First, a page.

How many student-athletes need to die by suicide before something changes? How many lost lives will it take for mental health to become a priority for athletic departments?
There have been 5 student-athlete suicides in the past few months. 5. How alarming. Yet, this isn’t new. Student-athlete suicides have been happening for years on end, and still nothing has been done to address the mental health crisis that is occurring.
Sure, maybe more people are talking about mental health.
Sure, maybe more people are posting about mental health.
Sure, maybe mental health has become a buzzword.
What has actually changed? What institutional and structural changes have taken place to address the mental health of our student-athletes?
The answer… not much.
And suicide is just the extreme end of the mental health spectrum. What about all the other student-athletes who are struggling with debilitating depression, anxiety, self-harm, eating disorders, trauma, racism, identity concerns (the list goes on and on)? Their lives may not have ended by suicide, but they cannot be ignored. The mental health crisis in this country is alarming, and it is so disappointing to see how much time, money, and resources are being poured into collegiate athletics, yet not towards addressing the very pressing issue of mental health. The NCAA has failed its student-athletes. Athletic Departments have failed their student-athletes. We are failing our student-athletes.
I’m a former D1 basketball player, and a current licensed mental health counselor. Here’s my story:
I played basketball at Princeton University. I came from a small public high school in NJ that did its best to prepare me for the rigors of an Ivy League school. And to be honest, I did feel prepared, academically at least. However, nothing prepared me for the shock to my confidence, self-image, and mental health that I experienced.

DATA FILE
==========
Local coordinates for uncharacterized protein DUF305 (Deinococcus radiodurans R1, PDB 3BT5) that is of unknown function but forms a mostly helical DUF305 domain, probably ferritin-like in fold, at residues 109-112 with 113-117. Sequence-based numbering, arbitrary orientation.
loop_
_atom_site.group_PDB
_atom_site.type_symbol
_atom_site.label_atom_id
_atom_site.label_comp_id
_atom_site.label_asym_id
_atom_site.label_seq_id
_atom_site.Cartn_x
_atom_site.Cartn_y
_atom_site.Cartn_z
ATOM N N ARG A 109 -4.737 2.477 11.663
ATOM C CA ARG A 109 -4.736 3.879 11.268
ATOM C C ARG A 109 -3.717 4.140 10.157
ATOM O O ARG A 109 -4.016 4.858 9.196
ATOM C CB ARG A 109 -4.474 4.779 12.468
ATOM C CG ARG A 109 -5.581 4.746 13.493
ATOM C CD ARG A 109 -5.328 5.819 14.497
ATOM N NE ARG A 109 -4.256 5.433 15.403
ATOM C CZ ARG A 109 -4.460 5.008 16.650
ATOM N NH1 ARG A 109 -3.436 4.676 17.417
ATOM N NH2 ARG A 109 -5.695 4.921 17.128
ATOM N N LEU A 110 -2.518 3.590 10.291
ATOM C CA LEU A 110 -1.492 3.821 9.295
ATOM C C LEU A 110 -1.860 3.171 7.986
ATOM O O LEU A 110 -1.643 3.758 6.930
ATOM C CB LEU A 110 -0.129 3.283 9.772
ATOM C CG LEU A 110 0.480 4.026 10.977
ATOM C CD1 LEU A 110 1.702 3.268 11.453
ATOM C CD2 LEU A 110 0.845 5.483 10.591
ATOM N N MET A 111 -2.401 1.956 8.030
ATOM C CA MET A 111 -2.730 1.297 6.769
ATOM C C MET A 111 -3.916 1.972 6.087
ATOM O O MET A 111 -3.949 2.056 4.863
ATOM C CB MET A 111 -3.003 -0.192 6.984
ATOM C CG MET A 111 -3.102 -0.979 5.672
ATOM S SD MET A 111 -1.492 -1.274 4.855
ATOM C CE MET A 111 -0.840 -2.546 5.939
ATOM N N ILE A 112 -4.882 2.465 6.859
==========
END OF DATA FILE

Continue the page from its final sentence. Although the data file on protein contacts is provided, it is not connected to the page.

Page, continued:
To say I was a closeted gay kid growing up is an understatement. I was in complete denial, and instead, just feared that something was wrong with me. I poured my energy in becoming “perfect” -- a perfect student, a perfect athlete. I was utterly terrified of failure. Luckily, I was smart and athletic, and had a strong work ethic, so I could achieve my false sense of perfection in the classroom and on the basketball court. The classroom and the court become my safe spaces. This mentality got me into one of the top universities in the country. I had achieved perfection. Now I would be okay. Or so I thought.
Attending Princeton was both the most challenging, yet most rewarding experience of my life thus far. It pushed me to my threshold, almost beyond. Being on the other side of it now, I can reap the benefits. Unlike high school, where I could get by with hard work, good grades, and high school athletic competition, Princeton upped the ante. I hate to say it, but I filled the classic trope of going from a big fish in a small pond, to a small fish in a very big, intelligent, athletic, perfect pond.
The thing they don’t tell you when you’re going into college is that everyone else who got there is probably as smart, if not smarter than you are. That everyone else who got recruited is as good, if not better than you are. My confidence was shot.
At Princeton, I struggled in silence (minus my parents who were the unfortunate recipients of many long, negative emails home). It seemed like everyone had everything figured out. The classroom and the court no longer felt safe, but I didn’t know how to find other safe spaces. I spent all my time at basketball or studying, and still didn’t feel like I belonged. But it felt like I had no time to do anything else.
On the outside, it probably looked like I was thriving (I count my blessings every day that social media had just begun while I was in college, and had not yet turned into what it is now). I put on a show - I worked hard, I laughed, I socialized, I passed my classes, I was a starter on the team, I was well-liked. But inside, I was tormented - paralyzed by depression, anxiety, and a growing sense that I was not living authentically. Yet, therapy never even crossed my mind --it was never a part of the conversation. At least not until my senior year.
I made it through all four years like this (as my therapist called it, “white knuckling depression”). Every year, I contemplated quitting. I even tossed the idea around with teammates, parents, coaches, and friends --all of whom listened with an empathic ear, but encouraged me to push through. They said it would be worth it to get the end. And for me, it was. I am so thankful I stuck it out --so thankful for my teammates, my coaches, and especially my family, who bore witness to my constant struggle.